CB&I shareholder calls company’s 2013 Shaw Group acquisition a ‘complete and utter disaster’
A Chicago-based stockholder of CB&I is calling for the resignation of the corporation’s president and CEO for “squandering shareholder value on failed transactions,” specifically, the 2013 acquisition of The Shaw Group.
Daniel Cohen, whose investment firm Cohen Capital Management has a 1% share of CB&I stock, says in a letter made public that CB&I’s “regrettable deal” to acquire Shaw for a “reported enterprise value of $2 billion” (the total transaction was valued at $3.04 billion) was supposed to give CB&I access to new revenue lines, additional customers and a broader revenue base.
“Instead, the acquisition has been a complete and utter disaster that continues to cost shareholders to this day,” Cohen writes in a letter to CB&I board chairman L. Richard Flury.
Cohen notes that CB&I’s stock price has tumbled from a high of $89.22 in April 2014 to $31.91 earlier this week, destroying some $6 billion in shareholder value.
“Furthermore, CBI’s total shareholder returns under a decade of leadership with its President and Chief Executive Officer, Mr. Phillip K. Asherman, have been an abysmal 17%,” Cohen writes. “While the S&P 500 has returned over 116% during the period—a staggering difference of over 99%.”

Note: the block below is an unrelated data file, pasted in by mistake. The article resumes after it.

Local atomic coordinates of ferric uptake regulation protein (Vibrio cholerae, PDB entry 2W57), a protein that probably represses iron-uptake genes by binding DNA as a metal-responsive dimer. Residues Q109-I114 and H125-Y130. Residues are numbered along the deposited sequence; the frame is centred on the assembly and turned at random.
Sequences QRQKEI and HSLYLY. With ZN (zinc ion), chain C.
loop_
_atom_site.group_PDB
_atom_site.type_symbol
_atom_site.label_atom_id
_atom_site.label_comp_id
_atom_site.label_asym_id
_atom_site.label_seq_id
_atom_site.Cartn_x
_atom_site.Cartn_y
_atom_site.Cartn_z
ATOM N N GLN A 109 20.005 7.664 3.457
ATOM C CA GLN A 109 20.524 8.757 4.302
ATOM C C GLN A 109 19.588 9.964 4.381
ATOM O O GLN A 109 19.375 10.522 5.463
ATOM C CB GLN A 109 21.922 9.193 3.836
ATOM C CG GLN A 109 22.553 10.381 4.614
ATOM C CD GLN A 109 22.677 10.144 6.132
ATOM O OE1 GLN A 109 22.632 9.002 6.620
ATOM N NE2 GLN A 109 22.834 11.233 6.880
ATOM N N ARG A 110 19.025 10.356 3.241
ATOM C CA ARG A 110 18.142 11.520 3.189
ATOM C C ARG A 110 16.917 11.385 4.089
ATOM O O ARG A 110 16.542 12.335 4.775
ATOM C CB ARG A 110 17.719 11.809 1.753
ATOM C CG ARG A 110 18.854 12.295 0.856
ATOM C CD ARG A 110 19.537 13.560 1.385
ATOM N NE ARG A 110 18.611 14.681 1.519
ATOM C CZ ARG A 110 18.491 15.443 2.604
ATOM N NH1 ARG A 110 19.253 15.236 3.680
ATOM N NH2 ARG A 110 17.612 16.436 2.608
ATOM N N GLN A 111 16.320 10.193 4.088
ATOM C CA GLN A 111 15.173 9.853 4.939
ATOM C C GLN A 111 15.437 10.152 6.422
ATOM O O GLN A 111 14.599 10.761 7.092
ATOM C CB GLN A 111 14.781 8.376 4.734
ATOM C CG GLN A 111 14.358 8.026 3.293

Cohen blames many of the company’s recent problems on CB&I’s acquisition of Shaw and the company’s inability to capitalize on deals in the nuclear power arena.
Cohen’s letter states that after CB&I’s acquisition of Shaw, the company worked on two nuclear projects for over three years without ever being paid for its work. During this time, CB&I continued to tell its shareholders that eventually it would receive a payout for all the money owed in arrears.
“Facing a resulting cash crunch, the company was forced to raise billions of dollars in fresh capital through the debt markets to fund its operations resulting from the billions in losses sustained from the nuclear projects,” Cohen writes. “Subsequent to that, and the loss of many billions of dollars in cash flow, the Company decided to sell its nuclear operations to Westinghouse at another multi-billion dollar loss …”
Cohen suggests he might pursue a proxy fight to replace board members and force the ouster of Asherman if the board is “unwilling to act for its shareholders.”
CB&I officials could not be reached for comment. A call to Cohen’s spokesperson was not returned in time for publication.